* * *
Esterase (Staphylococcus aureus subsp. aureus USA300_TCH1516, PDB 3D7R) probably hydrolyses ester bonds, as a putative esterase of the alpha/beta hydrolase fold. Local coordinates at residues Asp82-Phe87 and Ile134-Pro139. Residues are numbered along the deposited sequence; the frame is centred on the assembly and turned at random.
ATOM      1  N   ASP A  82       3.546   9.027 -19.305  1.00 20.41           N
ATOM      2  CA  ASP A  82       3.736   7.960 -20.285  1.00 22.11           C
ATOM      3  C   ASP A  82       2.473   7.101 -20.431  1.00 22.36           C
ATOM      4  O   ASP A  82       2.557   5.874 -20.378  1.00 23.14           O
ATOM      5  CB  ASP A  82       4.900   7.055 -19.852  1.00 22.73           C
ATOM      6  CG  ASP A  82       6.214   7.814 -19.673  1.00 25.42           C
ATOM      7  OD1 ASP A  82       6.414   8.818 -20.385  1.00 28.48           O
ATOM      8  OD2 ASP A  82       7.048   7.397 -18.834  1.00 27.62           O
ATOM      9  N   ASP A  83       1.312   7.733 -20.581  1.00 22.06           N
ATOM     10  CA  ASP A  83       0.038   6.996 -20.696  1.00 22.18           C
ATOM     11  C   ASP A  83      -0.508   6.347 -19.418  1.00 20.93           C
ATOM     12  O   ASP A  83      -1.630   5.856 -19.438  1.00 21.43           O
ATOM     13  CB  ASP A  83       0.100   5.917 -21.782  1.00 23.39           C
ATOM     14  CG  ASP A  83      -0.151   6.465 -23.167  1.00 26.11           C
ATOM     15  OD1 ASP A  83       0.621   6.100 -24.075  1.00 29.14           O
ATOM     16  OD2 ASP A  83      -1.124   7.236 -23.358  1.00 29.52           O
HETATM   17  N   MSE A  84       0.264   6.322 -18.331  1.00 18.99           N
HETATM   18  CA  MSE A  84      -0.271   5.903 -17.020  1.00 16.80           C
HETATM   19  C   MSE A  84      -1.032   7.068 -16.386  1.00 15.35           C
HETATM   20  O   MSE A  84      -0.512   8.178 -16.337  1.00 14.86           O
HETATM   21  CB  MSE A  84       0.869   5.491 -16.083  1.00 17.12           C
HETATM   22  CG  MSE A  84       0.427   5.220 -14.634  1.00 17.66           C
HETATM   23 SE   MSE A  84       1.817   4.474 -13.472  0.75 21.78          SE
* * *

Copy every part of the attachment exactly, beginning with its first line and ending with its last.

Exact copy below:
Esterase (Staphylococcus aureus subsp. aureus USA300_TCH1516, PDB 3D7R) probably hydrolyses ester bonds, as a putative esterase of the alpha/beta hydrolase fold. Local coordinates at residues Asp82-Phe87 and Ile134-Pro139. Residues are numbered along the deposited sequence; the frame is centred on the assembly and turned at random.
ATOM      1  N   ASP A  82       3.546   9.027 -19.305  1.00 20.41           N
ATOM      2  CA  ASP A  82       3.736   7.960 -20.285  1.00 22.11           C
ATOM      3  C   ASP A  82       2.473   7.101 -20.431  1.00 22.36           C
ATOM      4  O   ASP A  82       2.557   5.874 -20.378  1.00 23.14           O
ATOM      5  CB  ASP A  82       4.900   7.055 -19.852  1.00 22.73           C
ATOM      6  CG  ASP A  82       6.214   7.814 -19.673  1.00 25.42           C
ATOM      7  OD1 ASP A  82       6.414   8.818 -20.385  1.00 28.48           O
ATOM      8  OD2 ASP A  82       7.048   7.397 -18.834  1.00 27.62           O
ATOM      9  N   ASP A  83       1.312   7.733 -20.581  1.00 22.06           N
ATOM     10  CA  ASP A  83       0.038   6.996 -20.696  1.00 22.18           C
ATOM     11  C   ASP A  83      -0.508   6.347 -19.418  1.00 20.93           C
ATOM     12  O   ASP A  83      -1.630   5.856 -19.438  1.00 21.43           O
ATOM     13  CB  ASP A  83       0.100   5.917 -21.782  1.00 23.39           C
ATOM     14  CG  ASP A  83      -0.151   6.465 -23.167  1.00 26.11           C
ATOM     15  OD1 ASP A  83       0.621   6.100 -24.075  1.00 29.14           O
ATOM     16  OD2 ASP A  83      -1.124   7.236 -23.358  1.00 29.52           O
HETATM   17  N   MSE A  84       0.264   6.322 -18.331  1.00 18.99           N
HETATM   18  CA  MSE A  84      -0.271   5.903 -17.020  1.00 16.80           C
HETATM   19  C   MSE A  84      -1.032   7.068 -16.386  1.00 15.35           C
HETATM   20  O   MSE A  84      -0.512   8.178 -16.337  1.00 14.86           O
HETATM   21  CB  MSE A  84       0.869   5.491 -16.083  1.00 17.12           C
HETATM   22  CG  MSE A  84       0.427   5.220 -14.634  1.00 17.66           C
HETATM   23 SE   MSE A  84       1.817   4.474 -13.472  0.75 21.78          SE